This article explores the empirical effects of U.S. drug policy on coca cultivation in the Central Andes. It assesses the impact of U.S. military assistance on the production of coca in the Central Andes, while controlling for other explanatory variables that influence coca cultivation.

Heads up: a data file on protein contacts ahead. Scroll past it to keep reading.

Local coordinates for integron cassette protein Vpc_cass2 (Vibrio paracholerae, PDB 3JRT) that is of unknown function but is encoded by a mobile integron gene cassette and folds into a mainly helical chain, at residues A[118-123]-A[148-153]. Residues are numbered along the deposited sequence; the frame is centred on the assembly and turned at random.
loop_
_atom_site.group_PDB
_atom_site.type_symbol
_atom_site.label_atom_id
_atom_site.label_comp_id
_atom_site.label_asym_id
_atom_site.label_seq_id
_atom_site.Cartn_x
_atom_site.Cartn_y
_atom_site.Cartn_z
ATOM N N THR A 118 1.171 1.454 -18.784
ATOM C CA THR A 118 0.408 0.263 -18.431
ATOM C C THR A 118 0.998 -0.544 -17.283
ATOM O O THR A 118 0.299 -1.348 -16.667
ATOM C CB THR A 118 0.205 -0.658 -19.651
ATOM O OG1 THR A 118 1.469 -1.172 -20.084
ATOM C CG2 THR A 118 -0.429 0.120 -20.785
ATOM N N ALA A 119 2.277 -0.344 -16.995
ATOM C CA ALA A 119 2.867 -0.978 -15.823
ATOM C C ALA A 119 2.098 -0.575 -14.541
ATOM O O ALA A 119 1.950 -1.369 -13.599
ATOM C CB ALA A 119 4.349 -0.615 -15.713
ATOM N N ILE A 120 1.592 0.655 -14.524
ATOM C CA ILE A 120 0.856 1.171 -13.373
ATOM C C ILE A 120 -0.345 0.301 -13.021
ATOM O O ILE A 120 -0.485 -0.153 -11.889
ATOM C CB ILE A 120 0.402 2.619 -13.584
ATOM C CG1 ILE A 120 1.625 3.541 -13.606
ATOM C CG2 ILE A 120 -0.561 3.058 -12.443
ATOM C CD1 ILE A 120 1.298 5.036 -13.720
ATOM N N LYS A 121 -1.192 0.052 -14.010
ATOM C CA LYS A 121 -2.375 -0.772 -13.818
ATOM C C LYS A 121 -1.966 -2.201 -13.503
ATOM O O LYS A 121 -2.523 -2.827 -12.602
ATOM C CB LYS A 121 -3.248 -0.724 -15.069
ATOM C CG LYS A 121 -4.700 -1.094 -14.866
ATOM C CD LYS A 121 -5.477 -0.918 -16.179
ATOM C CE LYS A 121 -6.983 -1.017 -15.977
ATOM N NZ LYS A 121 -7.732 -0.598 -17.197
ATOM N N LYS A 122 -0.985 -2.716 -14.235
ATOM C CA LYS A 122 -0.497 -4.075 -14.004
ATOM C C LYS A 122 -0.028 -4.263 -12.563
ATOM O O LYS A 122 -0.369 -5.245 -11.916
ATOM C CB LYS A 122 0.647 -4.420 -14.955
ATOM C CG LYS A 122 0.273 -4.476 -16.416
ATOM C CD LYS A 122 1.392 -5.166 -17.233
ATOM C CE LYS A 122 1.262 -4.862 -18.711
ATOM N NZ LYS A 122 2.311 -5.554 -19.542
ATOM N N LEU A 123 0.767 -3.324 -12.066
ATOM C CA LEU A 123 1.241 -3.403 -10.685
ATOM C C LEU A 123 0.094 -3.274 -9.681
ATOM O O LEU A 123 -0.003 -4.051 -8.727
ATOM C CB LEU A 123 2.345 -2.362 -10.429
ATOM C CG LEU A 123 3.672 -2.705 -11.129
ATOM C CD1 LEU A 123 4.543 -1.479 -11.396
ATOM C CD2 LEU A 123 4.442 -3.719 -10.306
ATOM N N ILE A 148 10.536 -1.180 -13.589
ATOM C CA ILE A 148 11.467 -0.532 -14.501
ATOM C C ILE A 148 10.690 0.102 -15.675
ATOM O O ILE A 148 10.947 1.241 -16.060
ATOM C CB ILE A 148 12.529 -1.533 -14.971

This study is consistent with existing literature that points out the obstacles governments face as they attempt to suppress illicit goods. Specifically, our empirical findings support the idea of the ‘‘balloon effect,’’ whereby government efforts to ‘‘squeeze’’ illicit trade in one area result in the expansion of that trade elsewhere.